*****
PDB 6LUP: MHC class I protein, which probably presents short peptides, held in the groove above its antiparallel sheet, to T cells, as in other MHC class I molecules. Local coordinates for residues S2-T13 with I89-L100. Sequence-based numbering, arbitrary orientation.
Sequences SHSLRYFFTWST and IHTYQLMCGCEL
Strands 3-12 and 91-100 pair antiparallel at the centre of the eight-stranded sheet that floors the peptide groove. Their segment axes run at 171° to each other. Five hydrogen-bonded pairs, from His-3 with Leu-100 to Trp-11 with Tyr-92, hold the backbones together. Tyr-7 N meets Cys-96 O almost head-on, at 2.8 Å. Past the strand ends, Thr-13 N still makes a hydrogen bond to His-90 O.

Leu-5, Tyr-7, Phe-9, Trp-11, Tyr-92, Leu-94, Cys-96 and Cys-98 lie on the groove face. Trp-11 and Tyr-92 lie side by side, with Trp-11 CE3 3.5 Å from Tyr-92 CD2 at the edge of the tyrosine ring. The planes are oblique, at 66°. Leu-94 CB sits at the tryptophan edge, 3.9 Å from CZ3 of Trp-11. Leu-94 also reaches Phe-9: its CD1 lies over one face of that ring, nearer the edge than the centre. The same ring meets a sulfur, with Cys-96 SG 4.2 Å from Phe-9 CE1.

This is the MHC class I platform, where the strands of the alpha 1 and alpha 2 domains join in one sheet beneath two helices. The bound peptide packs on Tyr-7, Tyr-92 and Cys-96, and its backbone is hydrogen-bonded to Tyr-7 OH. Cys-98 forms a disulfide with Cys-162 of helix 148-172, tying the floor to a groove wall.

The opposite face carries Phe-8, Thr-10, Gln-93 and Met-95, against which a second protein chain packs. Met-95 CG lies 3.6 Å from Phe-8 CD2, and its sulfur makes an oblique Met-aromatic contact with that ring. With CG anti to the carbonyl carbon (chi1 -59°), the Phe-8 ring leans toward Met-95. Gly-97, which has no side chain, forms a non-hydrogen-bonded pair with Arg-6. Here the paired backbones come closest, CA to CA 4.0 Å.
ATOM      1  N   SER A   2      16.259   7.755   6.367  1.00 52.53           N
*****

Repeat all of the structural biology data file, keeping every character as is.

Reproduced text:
PDB 6LUP: MHC class I protein, which probably presents short peptides, held in the groove above its antiparallel sheet, to T cells, as in other MHC class I molecules. Local coordinates for residues S2-T13 with I89-L100. Sequence-based numbering, arbitrary orientation.
Sequences SHSLRYFFTWST and IHTYQLMCGCEL
Strands 3-12 and 91-100 pair antiparallel at the centre of the eight-stranded sheet that floors the peptide groove. Their segment axes run at 171° to each other. Five hydrogen-bonded pairs, from His-3 with Leu-100 to Trp-11 with Tyr-92, hold the backbones together. Tyr-7 N meets Cys-96 O almost head-on, at 2.8 Å. Past the strand ends, Thr-13 N still makes a hydrogen bond to His-90 O.

Leu-5, Tyr-7, Phe-9, Trp-11, Tyr-92, Leu-94, Cys-96 and Cys-98 lie on the groove face. Trp-11 and Tyr-92 lie side by side, with Trp-11 CE3 3.5 Å from Tyr-92 CD2 at the edge of the tyrosine ring. The planes are oblique, at 66°. Leu-94 CB sits at the tryptophan edge, 3.9 Å from CZ3 of Trp-11. Leu-94 also reaches Phe-9: its CD1 lies over one face of that ring, nearer the edge than the centre. The same ring meets a sulfur, with Cys-96 SG 4.2 Å from Phe-9 CE1.

This is the MHC class I platform, where the strands of the alpha 1 and alpha 2 domains join in one sheet beneath two helices. The bound peptide packs on Tyr-7, Tyr-92 and Cys-96, and its backbone is hydrogen-bonded to Tyr-7 OH. Cys-98 forms a disulfide with Cys-162 of helix 148-172, tying the floor to a groove wall.

The opposite face carries Phe-8, Thr-10, Gln-93 and Met-95, against which a second protein chain packs. Met-95 CG lies 3.6 Å from Phe-8 CD2, and its sulfur makes an oblique Met-aromatic contact with that ring. With CG anti to the carbonyl carbon (chi1 -59°), the Phe-8 ring leans toward Met-95. Gly-97, which has no side chain, forms a non-hydrogen-bonded pair with Arg-6. Here the paired backbones come closest, CA to CA 4.0 Å.
ATOM      1  N   SER A   2      16.259   7.755   6.367  1.00 52.53           N